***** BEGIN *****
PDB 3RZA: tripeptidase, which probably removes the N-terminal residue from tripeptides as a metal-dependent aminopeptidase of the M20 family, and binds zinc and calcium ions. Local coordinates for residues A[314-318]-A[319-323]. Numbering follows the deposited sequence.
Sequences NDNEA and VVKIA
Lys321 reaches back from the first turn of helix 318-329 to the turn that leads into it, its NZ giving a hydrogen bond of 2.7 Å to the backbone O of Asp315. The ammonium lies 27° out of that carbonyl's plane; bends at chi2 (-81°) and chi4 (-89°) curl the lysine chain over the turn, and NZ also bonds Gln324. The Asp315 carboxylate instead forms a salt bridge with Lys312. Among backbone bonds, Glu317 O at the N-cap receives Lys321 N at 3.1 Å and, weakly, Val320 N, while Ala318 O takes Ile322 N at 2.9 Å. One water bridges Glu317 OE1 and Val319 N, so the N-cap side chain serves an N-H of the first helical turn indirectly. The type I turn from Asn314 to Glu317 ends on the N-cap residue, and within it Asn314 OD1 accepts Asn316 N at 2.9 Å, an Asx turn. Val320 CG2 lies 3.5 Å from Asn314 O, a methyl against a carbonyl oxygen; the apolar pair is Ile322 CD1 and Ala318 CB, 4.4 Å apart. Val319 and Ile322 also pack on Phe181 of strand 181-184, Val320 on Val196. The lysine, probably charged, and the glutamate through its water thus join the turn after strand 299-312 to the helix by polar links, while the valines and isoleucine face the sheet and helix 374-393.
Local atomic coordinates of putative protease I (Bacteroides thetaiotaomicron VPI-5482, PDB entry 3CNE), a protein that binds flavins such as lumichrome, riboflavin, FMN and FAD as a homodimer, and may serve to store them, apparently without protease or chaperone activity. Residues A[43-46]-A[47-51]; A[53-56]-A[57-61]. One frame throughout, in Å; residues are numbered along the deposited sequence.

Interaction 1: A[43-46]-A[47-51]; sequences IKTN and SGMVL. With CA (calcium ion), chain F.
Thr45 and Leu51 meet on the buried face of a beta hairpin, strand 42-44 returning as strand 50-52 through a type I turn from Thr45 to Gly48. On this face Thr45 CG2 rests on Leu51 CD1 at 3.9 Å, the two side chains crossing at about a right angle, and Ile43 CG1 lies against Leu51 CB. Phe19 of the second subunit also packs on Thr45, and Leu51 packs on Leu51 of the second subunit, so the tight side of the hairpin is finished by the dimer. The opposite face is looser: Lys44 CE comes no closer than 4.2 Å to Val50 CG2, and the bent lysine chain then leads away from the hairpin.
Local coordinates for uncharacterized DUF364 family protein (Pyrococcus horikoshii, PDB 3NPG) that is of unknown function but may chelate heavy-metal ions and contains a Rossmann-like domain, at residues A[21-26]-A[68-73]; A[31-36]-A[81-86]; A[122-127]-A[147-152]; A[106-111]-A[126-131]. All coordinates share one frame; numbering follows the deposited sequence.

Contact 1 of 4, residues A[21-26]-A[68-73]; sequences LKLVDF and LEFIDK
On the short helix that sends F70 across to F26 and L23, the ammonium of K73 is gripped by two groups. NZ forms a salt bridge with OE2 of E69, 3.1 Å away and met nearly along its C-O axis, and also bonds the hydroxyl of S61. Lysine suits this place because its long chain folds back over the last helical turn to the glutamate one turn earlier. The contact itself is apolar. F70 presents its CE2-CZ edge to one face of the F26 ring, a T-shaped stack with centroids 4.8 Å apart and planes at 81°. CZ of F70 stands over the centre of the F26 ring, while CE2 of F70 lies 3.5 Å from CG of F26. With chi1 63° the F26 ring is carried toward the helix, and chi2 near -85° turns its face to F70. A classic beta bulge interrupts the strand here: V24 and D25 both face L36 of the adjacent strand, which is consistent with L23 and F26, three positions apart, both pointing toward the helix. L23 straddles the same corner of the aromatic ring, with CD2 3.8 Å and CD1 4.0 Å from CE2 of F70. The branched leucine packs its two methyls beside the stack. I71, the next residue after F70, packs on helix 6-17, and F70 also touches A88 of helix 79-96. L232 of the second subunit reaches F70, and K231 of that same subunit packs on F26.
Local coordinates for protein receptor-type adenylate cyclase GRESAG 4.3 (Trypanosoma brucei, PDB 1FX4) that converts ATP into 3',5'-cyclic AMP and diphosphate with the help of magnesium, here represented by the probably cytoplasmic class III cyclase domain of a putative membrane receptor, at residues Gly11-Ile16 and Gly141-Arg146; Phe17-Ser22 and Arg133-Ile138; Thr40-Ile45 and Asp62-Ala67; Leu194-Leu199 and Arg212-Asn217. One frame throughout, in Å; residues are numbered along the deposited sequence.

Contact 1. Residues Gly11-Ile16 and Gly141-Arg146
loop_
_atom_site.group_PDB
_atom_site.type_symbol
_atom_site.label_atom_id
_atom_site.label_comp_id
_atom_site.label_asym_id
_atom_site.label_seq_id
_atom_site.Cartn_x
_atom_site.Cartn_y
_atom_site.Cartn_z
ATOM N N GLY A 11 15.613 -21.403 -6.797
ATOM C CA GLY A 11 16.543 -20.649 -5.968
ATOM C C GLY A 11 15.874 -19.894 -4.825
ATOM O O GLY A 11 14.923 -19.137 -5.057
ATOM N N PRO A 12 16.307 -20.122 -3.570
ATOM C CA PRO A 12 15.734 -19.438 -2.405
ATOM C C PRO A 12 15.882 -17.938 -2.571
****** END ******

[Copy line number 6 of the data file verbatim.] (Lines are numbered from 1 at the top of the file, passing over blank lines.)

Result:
Thr45 and Leu51 meet on the buried face of a beta hairpin, strand 42-44 returning as strand 50-52 through a type I turn from Thr45 to Gly48. On this face Thr45 CG2 rests on Leu51 CD1 at 3.9 Å, the two side chains crossing at about a right angle, and Ile43 CG1 lies against Leu51 CB. Phe19 of the second subunit also packs on Thr45, and Leu51 packs on Leu51 of the second subunit, so the tight side of the hairpin is finished by the dimer. The opposite face is looser: Lys44 CE comes no closer than 4.2 Å to Val50 CG2, and the bent lysine chain then leads away from the hairpin.